Barcelona: Local tips for visiting La Boqueria market

For the first couple of years that I lived in Barcelona, La Boqueria (or “Mercat de Sant Josep de la Boqueria”, as it’s formally known) was my main market. I went there two or three times a week for fresh fruit and vegetables, fish, meats, and cheeses, and then hauled everything back to my apartment in the Gothic Quarter.

Although the products were first-rate, there were days when shopping at La Boqueria was a real challenge, because of the big crowds of tourists both in the market and on La Rambla (which I had to cross to get to the market).

These throngs of visitors have become even more of an issue in the last few years, making shopping difficult for locals who want to get their pound of shrimp for an afternoon paella. In 2015, city officials decided to limit the number of tour groups that can enter the market on Friday and Saturday mornings, the busiest days in Barcelona for food shopping. The hope is to reduce congestion and make the market popular with locals again. Tour groups will not be allowed into the market on those days until after 3 p.m.

We’ll see if this helps alleviate congestion, but in the meantime, there are still ways to have a good shopping experience at La Boqueria. With a little bit of patience and navigation skills, you can see a different side of the market that most tourists don’t even know exists.

Related: Budget hotels near La Boqueria market

The snacks up front are for tourists

Upon first glance, it may seem like La Boqueria is nothing more than a string of stalls catering to visitors, but look a little bit closer, and you’ll find that there are two sides to the market. In the front part of La Boqueria, around the main entrance, vendors mostly serve tourists with stalls offering freshly cut fruit and grab-and-go smoothies dominating the options.

While it’s pleasant to sip a citrus drink while strolling La Rambla, this is not a product that most locals would buy. Also clustered around the front of the market are vendors offering prepackaged Iberian ham and other similar foodie souvenirs.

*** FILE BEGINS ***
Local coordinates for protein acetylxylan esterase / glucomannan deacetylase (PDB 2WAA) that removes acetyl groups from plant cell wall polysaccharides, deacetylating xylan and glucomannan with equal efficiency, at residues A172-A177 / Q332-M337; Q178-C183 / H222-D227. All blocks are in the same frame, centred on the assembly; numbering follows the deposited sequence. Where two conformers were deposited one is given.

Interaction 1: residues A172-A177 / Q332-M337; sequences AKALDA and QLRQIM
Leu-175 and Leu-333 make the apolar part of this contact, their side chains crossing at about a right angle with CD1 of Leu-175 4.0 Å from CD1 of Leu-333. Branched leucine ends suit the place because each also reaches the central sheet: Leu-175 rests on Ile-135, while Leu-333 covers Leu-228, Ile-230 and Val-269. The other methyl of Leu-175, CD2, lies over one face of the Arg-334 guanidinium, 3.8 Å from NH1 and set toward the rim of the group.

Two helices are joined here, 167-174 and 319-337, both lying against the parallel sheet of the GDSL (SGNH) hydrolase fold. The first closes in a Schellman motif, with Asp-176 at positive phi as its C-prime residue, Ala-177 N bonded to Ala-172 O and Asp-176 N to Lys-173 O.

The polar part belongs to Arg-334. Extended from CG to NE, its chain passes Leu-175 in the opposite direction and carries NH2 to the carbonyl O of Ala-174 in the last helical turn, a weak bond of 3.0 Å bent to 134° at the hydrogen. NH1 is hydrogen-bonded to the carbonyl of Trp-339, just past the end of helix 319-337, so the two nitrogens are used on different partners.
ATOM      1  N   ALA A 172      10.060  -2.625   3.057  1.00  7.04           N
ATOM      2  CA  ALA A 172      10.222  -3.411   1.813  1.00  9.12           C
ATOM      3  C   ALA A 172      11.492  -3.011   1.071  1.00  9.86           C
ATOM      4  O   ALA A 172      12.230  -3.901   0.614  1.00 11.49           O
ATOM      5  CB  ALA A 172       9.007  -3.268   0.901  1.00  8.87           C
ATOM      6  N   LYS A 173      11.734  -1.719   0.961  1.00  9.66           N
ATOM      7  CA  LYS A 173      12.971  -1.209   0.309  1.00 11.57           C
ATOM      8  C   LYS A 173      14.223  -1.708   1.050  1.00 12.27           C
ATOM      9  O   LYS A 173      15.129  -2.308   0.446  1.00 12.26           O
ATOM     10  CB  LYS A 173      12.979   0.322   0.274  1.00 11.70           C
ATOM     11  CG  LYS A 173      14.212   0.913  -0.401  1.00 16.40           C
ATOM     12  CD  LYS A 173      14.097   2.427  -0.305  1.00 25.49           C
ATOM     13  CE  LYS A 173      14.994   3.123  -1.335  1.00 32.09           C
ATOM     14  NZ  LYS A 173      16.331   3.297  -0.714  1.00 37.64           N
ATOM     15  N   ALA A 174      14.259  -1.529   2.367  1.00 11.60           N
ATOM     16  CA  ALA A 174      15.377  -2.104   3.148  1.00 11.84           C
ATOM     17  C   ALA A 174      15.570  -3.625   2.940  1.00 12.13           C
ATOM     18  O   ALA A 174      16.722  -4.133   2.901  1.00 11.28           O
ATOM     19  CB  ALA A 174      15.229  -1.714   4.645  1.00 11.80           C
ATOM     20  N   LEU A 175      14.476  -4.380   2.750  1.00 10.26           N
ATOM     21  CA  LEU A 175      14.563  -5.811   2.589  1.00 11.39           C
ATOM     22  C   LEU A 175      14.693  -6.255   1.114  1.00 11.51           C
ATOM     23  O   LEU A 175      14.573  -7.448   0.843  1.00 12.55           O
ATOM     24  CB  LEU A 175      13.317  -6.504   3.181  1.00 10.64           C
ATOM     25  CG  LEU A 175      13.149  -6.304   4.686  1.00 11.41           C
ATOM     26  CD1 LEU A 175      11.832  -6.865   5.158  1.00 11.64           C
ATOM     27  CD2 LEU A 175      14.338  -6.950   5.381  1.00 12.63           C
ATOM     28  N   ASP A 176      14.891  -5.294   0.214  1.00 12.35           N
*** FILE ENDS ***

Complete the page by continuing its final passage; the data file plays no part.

Don’t be shy and make your way through the big crowds to find the best stalls. Photo: EnGuillem

Push through the crowds to find the locals

To get to the part of the market that locals love, you need to charge ahead, moving past the smoothies and down La Boqueria’s long aisles. Don’t be afraid to keep wading through the crowds. Eventually, the tourists will slowly fade away, and you will find some breathing room to explore where the locals shop. Take a look around, and if it looks good, it probably is!

Seafood Boqueria

Located along the coast, Barcelona has an incredible variety of shellfish and seafood. Photo: Cha già José

Shopping for seafood & meat

Eventually, you’ll get to the fish and seafood section which is always fascinating. Watch wriggling razor clams and jittery crabs shiver on blankets of crushed ice. Nearby is the meat and poultry area, and if you’re staying at a place with a kitchen, this is the spot to get fresh eggs of all sizes and colors (be on the lookout for the enormous ostrich eggs).

Ham heaven

Near the back of the market, there is a large section dedicated to Spanish ham (jamón). Stalls provide ham in its many forms, including ham flanks, hoof and all, set up for slicing. You can ask for a few grams of ham, and they will masterfully crave off tissue-paper-thin pieces.

Go ahead and try a few slices of the most famous kind, jamón ibérico. It’s not cheap, but it’s much more affordable than buying it abroad, where it can cost over $100 per pound. These stalls also usually have prepackaged ham for sale, perfect for bringing back to your hotel room or taking on a road trip to your next destination after Barcelona.

Specialty shops